Sunday, May 1, 2011
SUM 41: SCREAMING BLOODY MURDER (THE GREY PARADE)
Sum 41 frontman Deryck Whibley’s barely recognisable from his early Adidas Superstar, Iron Maiden, hip-hop-fuelled house party days. That shy, spiky blonde young Canadian with a sense of humour's grown into a dark, raven-haired young prima donna (albeit with a string of legitimate physical and emotional problems). And even though he’s not alone on the album cover, this time, he’s all over Screaming Bloody Murder – “production, mixing, piano, keyboards, lead vocals, lead and rhythm guitars”.
But the biggest indication of Whibley’s new-found self-belief is the fact that Tom “Brown Tom” Thacker‘s been an “official” band member since 2009, yet Whibley still recorded all the guitars himself. Even though Thacker’s credited as a co-writer on first single “Screaming Bloody Murder” – which explains the lack of guitar dynamism (and solos).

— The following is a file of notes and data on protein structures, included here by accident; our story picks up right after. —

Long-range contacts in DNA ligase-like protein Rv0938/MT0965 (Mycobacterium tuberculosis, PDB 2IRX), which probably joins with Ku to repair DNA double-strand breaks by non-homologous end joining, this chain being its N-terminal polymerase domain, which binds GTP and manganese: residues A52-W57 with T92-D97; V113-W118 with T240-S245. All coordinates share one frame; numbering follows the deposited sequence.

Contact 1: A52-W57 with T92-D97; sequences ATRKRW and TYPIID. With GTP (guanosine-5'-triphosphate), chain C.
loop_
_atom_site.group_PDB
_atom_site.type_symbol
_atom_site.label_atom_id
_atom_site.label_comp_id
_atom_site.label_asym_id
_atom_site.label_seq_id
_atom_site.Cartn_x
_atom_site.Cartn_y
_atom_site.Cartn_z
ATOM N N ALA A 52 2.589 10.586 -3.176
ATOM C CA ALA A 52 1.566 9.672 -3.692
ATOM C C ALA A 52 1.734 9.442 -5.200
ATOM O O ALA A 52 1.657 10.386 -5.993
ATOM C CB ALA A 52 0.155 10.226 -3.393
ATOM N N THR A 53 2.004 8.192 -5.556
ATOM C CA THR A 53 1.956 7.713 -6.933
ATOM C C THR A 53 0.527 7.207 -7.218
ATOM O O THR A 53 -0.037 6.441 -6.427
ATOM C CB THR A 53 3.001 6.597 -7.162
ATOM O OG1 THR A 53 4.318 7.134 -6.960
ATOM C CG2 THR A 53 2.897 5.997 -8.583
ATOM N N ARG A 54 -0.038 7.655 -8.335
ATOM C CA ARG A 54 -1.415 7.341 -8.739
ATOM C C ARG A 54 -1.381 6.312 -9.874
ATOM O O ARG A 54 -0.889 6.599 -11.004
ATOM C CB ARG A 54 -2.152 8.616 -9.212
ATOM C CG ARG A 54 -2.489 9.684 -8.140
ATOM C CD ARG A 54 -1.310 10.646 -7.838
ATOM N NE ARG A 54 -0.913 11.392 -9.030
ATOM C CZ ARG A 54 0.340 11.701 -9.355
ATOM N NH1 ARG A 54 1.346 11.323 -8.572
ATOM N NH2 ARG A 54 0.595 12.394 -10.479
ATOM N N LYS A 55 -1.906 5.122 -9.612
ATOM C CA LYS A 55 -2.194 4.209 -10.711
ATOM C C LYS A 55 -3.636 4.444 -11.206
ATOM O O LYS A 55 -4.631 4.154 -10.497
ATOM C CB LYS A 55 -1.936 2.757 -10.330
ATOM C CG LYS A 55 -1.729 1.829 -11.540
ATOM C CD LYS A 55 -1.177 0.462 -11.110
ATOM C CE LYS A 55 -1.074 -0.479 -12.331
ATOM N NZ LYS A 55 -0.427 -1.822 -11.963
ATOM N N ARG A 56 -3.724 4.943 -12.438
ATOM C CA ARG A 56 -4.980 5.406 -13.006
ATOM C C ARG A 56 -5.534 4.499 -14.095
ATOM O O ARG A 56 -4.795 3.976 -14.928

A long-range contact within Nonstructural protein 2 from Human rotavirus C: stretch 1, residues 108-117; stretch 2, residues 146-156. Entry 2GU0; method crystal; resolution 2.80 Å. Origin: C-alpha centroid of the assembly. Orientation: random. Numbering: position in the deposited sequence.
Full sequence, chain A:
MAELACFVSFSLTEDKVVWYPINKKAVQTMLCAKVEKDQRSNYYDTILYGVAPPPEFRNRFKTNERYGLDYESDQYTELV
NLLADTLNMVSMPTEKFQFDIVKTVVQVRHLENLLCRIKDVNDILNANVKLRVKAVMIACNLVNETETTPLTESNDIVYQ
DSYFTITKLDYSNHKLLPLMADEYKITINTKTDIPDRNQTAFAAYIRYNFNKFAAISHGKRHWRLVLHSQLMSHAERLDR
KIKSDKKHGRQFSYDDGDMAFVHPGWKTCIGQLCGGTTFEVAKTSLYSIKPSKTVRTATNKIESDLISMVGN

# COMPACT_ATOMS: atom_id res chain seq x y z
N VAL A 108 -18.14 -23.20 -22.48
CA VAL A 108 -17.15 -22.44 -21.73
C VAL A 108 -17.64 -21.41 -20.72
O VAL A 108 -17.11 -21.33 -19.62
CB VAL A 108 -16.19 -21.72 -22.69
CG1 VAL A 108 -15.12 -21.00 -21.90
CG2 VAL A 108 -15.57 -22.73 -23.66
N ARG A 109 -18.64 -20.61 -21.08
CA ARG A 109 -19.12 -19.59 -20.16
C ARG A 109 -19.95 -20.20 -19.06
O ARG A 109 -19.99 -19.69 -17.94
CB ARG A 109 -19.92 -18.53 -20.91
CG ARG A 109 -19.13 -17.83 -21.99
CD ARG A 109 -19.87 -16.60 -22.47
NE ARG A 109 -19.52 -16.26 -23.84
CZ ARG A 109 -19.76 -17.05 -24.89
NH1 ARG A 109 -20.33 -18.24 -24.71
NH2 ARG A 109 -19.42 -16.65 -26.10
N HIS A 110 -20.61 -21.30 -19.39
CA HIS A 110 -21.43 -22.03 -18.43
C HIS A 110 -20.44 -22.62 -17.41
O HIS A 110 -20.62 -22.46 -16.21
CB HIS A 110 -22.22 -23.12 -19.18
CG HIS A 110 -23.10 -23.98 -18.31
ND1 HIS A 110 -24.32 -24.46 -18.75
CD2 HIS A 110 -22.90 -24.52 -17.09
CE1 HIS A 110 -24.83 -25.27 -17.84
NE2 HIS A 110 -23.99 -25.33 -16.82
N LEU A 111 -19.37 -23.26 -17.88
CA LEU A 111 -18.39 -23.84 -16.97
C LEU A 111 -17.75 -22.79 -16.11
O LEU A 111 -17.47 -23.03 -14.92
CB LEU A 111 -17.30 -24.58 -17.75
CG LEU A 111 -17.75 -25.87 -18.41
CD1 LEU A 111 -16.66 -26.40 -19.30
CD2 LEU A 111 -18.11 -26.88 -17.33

Also, legendary British producer Gil Norton (Pixies, Foo Fighters, The Distillers) was hired and fired in less than a week in January 2010, replaced by Whibley himself. No wonder Brownsound bailed. Bassist Cone and drummer Stevo 32, on the other hand, seem like neutered animals, obediently following their master around - they can't like what they've become?
As far as the music goes, from the "Sum 41 presents" and "starring" credits, to the general theme and layout, Whibley’s set Screaming Bloody Murder up A LOT like My Chemical Romance’s 2006 album The Black Parade, but he doesn’t quite pull it off. The songs are instantly forgettable, the lyrics are predictable and unconvincing and Sum 41 sound like a grave-robbing band without an identity. Which is strange when you consider Whibley's had a rough time lately - divorce, pneumonia and hospitalised, after an attack in Japan by three "unknown males" (that sucks dude).
The only short burst on Screaming Bloody Murder that comes close to representing the “Sum 41 sound”, the one they made their own, is the mid-section of title track “Screaming Bloody Murder” (after Whibley’s Grey Parade piano intro). And that’s mainly thanks to drummer Stevo 32’s once-off burst of inspiration. The rest sounds like a limp-wristed Deryck Whibley solo album.